Girl Guides float, Edinburgh 1979 (trainsandstuff)
World Thinking Day
Other Scottish Country Dances for this Day
Today's Musings, History & Folklore
"Our way is clear as we march on,
And see! Our flag on high, Is never furled throughout the world,
For hope shall never die!"
~ The Girl Guides and Girl Scouts World Song
Also known as World Thinking Day, February 22nd is the birthday of both Scouting and Guiding founder Lord Robert Baden-Powell and of Lady Olave Baden-Powell, his wife and World Chief Guide. Interestingly, Ysobel Stewart of Scottish Country Dance fame was a Girl Guide Commissioner, and one of her motivations for collecting and publishing the dances was to teach the young women in the Guides.
The Trefoil Badge
Also known as World Thinking Day, February 22nd is the birthday of both Scouting and Guiding founder Lord Robert Baden-Powell and of Lady Olave Baden-Powell, his wife and World Chief Guide.
This day is celebrated annually by all Girl Guides and Girl Scouts.
The preservation and popularity of Scottish Country Dancing owes much to Mrs. Ysobel Stewart of Fasnacloich and Miss Jean Milligan, who combined forces to form the Scottish Country Dance Society.
Interestingly, one of the original motivations of Ysobel Stewart, who was a Girl Guide Commissioner, was to collect and publish the Scottish dances she had enjoyed throughout her life to teach to the young women in the Guides.
Mrs. Stewart approached Patersons, a Glasgow publisher to publish her book. Meanwhile, Miss Jean Milligan, a lecturer in physical education was teaching Scottish Country Dancing to her students at Jordanhill College in Glasgow. The publisher brought the women together and they formed the Scottish Country Dance Society on 26th November 1923. The goal of the SCDS was to publish dances and to support the revival of SCD. King George VI conferred the royal status to the Society in 1951.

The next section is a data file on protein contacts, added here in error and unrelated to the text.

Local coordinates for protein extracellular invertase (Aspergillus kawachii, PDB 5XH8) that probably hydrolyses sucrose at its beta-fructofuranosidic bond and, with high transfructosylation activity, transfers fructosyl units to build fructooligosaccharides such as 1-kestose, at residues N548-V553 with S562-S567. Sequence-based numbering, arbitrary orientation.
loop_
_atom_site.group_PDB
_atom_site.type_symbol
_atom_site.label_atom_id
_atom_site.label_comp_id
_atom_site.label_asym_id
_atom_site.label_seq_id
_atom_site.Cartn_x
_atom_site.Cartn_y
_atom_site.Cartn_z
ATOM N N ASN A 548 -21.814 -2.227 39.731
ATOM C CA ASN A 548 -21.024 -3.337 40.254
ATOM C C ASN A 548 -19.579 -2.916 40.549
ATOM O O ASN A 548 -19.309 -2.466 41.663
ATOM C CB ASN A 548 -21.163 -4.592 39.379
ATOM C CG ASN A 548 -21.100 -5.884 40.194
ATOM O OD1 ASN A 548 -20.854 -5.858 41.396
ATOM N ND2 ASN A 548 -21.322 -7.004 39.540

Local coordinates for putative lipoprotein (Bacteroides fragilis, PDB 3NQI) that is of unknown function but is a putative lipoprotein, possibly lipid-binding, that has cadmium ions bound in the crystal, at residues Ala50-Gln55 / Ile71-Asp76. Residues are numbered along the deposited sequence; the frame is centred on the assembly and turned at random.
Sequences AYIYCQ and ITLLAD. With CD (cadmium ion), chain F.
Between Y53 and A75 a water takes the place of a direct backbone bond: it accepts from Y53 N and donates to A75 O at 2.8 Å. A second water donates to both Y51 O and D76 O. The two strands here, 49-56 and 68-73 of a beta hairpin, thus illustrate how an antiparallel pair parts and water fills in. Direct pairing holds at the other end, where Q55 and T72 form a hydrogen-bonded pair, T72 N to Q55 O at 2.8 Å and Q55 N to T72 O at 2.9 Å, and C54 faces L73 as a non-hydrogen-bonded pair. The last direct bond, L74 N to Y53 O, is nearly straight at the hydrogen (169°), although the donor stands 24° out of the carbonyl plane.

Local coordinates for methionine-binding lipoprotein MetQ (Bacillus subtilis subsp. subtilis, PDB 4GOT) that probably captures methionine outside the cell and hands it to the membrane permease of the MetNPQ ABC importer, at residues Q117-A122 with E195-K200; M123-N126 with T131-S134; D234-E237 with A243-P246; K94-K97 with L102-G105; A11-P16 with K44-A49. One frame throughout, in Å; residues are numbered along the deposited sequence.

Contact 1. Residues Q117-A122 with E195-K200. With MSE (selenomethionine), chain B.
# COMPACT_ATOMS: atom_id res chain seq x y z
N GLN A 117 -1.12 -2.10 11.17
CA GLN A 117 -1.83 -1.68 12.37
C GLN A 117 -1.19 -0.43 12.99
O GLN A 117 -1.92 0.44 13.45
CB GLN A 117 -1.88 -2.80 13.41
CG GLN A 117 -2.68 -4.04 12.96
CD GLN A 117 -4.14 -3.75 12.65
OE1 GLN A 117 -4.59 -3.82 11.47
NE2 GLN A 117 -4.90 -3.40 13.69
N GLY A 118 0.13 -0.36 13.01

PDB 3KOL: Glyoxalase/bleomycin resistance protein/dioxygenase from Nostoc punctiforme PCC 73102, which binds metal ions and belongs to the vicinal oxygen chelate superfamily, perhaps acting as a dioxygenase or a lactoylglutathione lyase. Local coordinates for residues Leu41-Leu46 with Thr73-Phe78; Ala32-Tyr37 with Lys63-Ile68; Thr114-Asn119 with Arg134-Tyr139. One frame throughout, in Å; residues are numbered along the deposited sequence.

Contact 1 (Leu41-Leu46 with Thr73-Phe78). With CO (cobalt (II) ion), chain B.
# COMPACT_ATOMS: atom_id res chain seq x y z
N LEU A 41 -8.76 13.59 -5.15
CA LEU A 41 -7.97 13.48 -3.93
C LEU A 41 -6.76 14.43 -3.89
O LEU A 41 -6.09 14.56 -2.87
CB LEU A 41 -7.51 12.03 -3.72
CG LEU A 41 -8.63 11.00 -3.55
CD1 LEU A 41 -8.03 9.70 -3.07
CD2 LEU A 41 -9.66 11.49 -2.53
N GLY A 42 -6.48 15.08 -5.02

The Trefoil, used on the World Badge of Girl Guides and Girl Scouts, is the unifying symbol of Scouts and Guides all over the world.
The golden Trefoil symbol on its bright blue background, represents the sun shining over all the children of the world; the three leaves represent the three-fold Promise as originally laid down by the Founder; the base of the stalk represents the flame of the love of humanity; the vein pointing upwards through the centre of the Trefoil is the compass needle pointing the way; and the two stars represent the Promise and Law.
For more on the trefoil symbols and their modern incarnations and meanings, click the vintage Canadian girl guide below.